If you want to hold your breath for a long time, for example when swimming under water, you should first inhale and exhale rapidly for a few breaths to ‘clear out’ carbon dioxide from your blood. The removal of carbon dioxide, which normally acts to increase respiration, extends the length of time for which you can hold your breath until the level builds up again and you finally have to breath again. In certain circumstances, the centre in the brain that controls respiration can cease to function, for example as a result of a heart attack, electric shock, or a severe head injury. When someone has stopped breathing, there is no rise-and-fall chest movement, and the face becomes a bluish-grey colour. In most of these cases recovery may occur if ventilation can be quickly re-established by the administration of mouth-to-mouth resusitation. After the rapid clearance of any obstructions in the affected person’s airway, the nose is held, and the lungs are inflated by expiration of the person giving the treatment. Approximately 10 inflations per minute are made, and the lungs are allowed to empty spontaneously. This is continued until the patient’s breathing assumes a normal rhythm. It is possible to obtain an adequate exchange of gases this way, because the oxygen content in the air that is expired by someone who renders assistance is not very much lower than in normal air (just under 16 per cent compared to 21 per cent).

Lung capacity

When fully inflated, the lungs contain six litres of air. But this does not mean we inhale six litres and then exhale it all with each breath. It is obvious that the chest does not collapse completely on expiration, because a certain amount of air remains in the lungs which cannot be exhaled. The maximum amount of air we can move in one breath, from full inspiration to full expiration, is called the vital capacity and in most people is about four and a half litres. At rest, the body needs only a fraction of its vital capacity: a normal breath (called tidal volume) uses less than half a litre. This means that there is a reserve capacity both in inspiration and expiration. Gas exchange takes place in the alveoli, the tiny air sacs in the lungs. Any gas passing through the larger airways, the trachea or bronchi, does not take part in the exchange, so this region is called the ‘dead space’ and is about 150ml in volume. During quiet breathing, eight litres of air move in and out of the lungs every minute.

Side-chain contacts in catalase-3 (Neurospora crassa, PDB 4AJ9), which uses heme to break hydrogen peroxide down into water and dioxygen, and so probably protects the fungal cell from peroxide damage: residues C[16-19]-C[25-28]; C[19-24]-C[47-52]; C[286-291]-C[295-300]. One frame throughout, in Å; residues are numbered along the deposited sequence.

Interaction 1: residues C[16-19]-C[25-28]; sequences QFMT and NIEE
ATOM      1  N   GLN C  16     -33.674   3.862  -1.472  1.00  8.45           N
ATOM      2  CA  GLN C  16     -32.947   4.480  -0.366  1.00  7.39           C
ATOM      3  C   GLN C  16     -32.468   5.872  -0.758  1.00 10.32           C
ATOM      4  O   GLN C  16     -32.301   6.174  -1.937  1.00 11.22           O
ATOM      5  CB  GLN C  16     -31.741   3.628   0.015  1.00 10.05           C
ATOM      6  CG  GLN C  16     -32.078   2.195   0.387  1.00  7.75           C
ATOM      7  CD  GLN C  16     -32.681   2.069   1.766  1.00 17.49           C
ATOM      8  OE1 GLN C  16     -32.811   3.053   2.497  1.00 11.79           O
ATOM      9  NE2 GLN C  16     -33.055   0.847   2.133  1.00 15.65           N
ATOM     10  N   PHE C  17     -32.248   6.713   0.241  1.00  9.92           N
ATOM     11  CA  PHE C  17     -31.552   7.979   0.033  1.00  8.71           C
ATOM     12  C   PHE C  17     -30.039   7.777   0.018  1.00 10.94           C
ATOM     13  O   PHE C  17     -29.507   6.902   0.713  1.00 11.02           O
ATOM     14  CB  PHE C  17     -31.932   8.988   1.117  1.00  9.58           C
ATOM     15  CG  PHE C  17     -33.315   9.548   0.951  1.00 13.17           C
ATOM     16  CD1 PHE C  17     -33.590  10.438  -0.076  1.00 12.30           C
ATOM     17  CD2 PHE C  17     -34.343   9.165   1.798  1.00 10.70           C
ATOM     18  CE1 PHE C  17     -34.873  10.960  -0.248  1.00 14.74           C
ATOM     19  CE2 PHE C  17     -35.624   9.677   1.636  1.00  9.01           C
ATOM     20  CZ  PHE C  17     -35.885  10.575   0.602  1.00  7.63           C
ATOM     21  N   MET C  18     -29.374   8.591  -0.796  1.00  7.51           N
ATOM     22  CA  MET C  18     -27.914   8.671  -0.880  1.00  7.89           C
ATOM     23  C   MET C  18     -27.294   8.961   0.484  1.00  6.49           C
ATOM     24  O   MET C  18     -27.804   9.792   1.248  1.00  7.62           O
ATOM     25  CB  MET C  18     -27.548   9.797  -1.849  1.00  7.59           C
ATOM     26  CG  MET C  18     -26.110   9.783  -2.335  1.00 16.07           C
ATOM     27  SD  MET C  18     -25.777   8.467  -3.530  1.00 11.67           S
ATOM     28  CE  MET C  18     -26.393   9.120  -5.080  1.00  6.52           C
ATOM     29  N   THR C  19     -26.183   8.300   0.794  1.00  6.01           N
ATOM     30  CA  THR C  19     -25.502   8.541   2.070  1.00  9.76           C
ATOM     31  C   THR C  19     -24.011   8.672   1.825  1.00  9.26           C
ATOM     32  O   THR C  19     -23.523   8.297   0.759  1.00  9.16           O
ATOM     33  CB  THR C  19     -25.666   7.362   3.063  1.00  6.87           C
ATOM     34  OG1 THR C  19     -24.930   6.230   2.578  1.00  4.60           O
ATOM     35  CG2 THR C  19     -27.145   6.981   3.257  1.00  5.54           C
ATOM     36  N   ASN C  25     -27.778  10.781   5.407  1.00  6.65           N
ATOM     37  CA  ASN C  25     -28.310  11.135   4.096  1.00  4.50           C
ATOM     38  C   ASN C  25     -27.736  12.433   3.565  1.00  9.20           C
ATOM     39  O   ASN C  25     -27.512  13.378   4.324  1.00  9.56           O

During strenuous exercise the body can increase this amount to almost 100 litres per minute, but only for short periods.

The limiting factor on the amount of exercise the body can do is the rate at which breathing occurs. As breathing increases in rate and depth it takes more energy to drive the muscles involved with respiration. The limit is reached when the increased oxygen required to keep the respiratory muscles supplied is greater than the amount taken in by respiration.

A When a person breathes in (B) the diaphram moves downwards and the chest cavity is expanded as a result of the contraction of the muscles between the ribs (C2). The lungs then fill automatically with air. When exhaling (A) the muscles relax (CI), the diaphragm expands and the chest sinks downwards. This causes the lungs to shrink and air ex-capes from them.